I've had a second meeting today with the very excited couple to cover any additional wishes for their wedding ceremony. Our last meeting I felt I was prepared and ready to help the couple celebrate their special day. As I spoke about the commitment to each other and the gravity of the solemn vow I could see their faces squidge up as if I said something foul.
After being married for 18 years, and witnessing the ups and downs of each statement of commitment it seems appropriate to remind this couple of the gravity of the words "I do". There is so much behind each aspect of the wedding vow. So many marriages fail because there is a light undertaking of the dimensions to which each aspect of marriage can take.
When you decide you want to spend the rest of your life with "the one" You must ask yourself if you are in for what it really means to take them in
Sickness and in health –
The health is the easy part. But sickness is the stickler. Think about illness, This could be anything from man flu to ALS. Could you bathe them when they cannot? Can you change a feeding bag or a help clean an infection a the site of their colostomy bag? If they have a stroke, will you be willing to care for their basic bodily functions? If they suffer from depression or addiction will you be there by their side every step of the way to recovery? Will you drive them to the hospital when they suffer from an appendicitis, or a heart attack? Will you be their advocate during cancer treatments? Will you be there if they are admitted to hospice care? Will their well being be as important as your own?
Richer or Poorer –
One might thing the richer part would be easy but the management of that wealth and the responsibilities that entails can end a marriage as well. What if your spouse is a spend thrift? Can you work with them to learn better habits? If one or both of you lose your jobs can you work together to tighten your spending and recover? If your partner is too frugal can you live with the meager budgeting without fighting over the money?
Honor and respect-
This one seems like a no brainer because you love that person right? It often times erodes when the consideration behind the relationship is missed. It takes only a few tiny errors, like missing their napkin when setting the table, or not taking up their laundry but only your own, to failing to listen to them when they just need an ear. These tiny things build up to erode the honor and respect of your commitment. Where one may feel invisible or not valued over the years. Thank yous missed, hugs not given, time together not spent all build up to a rift in a marriage.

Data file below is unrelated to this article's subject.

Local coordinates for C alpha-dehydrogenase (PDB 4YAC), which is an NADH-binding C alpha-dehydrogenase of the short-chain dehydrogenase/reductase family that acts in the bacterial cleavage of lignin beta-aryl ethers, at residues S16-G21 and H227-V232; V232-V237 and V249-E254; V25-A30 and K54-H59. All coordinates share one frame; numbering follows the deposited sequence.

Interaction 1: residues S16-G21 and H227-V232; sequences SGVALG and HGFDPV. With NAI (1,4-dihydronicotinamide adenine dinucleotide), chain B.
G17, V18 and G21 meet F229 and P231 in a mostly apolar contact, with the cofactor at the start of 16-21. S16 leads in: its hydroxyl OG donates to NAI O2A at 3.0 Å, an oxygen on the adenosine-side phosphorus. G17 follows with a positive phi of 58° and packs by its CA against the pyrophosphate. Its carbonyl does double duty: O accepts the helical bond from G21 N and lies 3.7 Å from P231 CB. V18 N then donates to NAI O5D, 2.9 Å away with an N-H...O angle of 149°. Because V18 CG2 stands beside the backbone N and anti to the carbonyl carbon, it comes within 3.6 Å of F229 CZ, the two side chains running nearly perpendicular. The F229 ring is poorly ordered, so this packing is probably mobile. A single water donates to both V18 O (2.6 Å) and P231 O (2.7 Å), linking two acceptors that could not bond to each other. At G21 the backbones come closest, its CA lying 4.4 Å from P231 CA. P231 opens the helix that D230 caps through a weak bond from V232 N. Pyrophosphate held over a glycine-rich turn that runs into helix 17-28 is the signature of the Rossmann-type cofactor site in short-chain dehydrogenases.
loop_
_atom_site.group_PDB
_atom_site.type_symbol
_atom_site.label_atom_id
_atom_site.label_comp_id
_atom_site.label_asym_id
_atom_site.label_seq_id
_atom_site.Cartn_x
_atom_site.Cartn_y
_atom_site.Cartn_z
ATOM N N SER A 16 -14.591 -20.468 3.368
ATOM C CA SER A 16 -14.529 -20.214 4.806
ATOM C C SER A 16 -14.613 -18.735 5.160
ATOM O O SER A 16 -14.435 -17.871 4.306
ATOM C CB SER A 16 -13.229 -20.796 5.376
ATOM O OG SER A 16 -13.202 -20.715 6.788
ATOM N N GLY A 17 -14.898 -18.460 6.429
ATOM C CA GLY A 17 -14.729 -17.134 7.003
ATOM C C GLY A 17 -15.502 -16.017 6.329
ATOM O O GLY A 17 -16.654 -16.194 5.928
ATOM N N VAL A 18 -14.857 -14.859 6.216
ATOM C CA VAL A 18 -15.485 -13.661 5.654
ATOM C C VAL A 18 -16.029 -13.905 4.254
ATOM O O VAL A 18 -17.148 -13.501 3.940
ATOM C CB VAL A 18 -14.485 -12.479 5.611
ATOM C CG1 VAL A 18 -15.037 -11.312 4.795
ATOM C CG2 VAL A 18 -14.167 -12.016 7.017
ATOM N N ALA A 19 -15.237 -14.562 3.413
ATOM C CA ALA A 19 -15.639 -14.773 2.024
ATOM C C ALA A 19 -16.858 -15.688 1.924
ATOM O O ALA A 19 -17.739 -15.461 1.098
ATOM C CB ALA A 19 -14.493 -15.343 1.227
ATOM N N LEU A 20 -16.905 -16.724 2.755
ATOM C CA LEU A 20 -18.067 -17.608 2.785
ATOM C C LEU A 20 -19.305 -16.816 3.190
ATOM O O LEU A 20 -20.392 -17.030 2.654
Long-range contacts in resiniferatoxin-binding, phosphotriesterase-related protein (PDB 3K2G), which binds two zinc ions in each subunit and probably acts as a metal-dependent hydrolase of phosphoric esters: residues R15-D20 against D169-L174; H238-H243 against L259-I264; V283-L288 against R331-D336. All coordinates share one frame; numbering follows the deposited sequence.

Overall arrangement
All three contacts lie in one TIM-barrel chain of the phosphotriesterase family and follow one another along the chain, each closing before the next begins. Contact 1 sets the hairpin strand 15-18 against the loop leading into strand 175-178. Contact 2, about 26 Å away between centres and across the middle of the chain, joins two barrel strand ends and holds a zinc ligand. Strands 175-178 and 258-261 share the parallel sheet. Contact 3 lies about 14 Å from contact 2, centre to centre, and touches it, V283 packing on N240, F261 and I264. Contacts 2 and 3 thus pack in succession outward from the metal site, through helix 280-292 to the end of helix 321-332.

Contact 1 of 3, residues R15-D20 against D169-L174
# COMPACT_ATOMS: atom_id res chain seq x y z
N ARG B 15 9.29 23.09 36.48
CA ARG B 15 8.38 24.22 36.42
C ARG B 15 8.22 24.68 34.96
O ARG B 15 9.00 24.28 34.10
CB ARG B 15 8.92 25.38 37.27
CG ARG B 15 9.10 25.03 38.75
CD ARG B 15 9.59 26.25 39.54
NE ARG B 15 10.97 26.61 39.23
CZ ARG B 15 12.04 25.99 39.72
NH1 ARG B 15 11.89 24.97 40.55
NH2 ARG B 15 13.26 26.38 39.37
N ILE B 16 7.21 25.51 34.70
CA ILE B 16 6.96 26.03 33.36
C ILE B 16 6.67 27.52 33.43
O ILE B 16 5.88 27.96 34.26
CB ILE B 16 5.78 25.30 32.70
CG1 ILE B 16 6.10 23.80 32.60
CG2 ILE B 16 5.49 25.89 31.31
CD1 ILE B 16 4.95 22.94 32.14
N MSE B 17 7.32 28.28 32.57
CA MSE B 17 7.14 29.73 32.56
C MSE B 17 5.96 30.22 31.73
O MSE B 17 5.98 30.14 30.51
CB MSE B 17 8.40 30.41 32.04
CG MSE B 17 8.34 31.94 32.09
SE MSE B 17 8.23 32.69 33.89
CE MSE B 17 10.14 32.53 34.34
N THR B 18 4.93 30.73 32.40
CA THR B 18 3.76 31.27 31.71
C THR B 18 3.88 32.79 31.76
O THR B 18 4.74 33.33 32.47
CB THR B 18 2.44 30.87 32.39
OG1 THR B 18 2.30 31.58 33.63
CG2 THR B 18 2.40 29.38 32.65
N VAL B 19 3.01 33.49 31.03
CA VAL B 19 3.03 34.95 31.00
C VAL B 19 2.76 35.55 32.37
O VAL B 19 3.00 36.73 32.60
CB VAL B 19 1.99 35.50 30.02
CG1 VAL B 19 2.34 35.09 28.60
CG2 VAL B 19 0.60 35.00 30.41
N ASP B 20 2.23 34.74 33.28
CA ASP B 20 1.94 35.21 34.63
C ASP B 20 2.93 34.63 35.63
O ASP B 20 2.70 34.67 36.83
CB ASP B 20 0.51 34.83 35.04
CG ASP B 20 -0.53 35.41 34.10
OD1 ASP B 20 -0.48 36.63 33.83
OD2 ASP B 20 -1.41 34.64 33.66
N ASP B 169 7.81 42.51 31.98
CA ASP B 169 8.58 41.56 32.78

Keeping only unto them until death do you part –
Again the early stages of the relationship the couple might think "This will never happen to us, because we love each other so much" Though all it takes are the rifts in the prior vows to drive one or the other to toward someone who fills the void or shows value that is missing from the relationship.
Most come away from the the wedding day thinking "Hooray! This is us~ we've done it. Married for life!" But marriage is a journey and it takes work to keep it fresh and loving each and every day of your lives together. Early in the relationship that whistle when they breathe due to a deviated septum was cute and endearing but after 157680 hours of life together hearing that whistle might be less cute and endearing and more like a Chinese water torture. Can you work with that for the rest of your lives together?
Squidging at the emphasis of the gravity of the vows and being entirely sure of your commitment means perhaps the gravity of the vows are not fully understood.
Working on your marriage is expected every day. And being strong enough when you are at a point where it becomes hard to come to a therapist and ask for help is not admitting defeat but admitting you love each other that much to keep striving to keep that love alive.
One thing too… there are no roles in the marriage and no such thing as 50/50 all the time. Sometimes it is 80/20 or 90/10. If you have that expectation when you go into it your partner better be on board.
By the time you set foot at that altar in front of your celebrant, you be quite sure you and your intended have gone over all the possibilities of your life in marriage, kids/no kids, last wishes should life support be in question. Leave no stone unturned.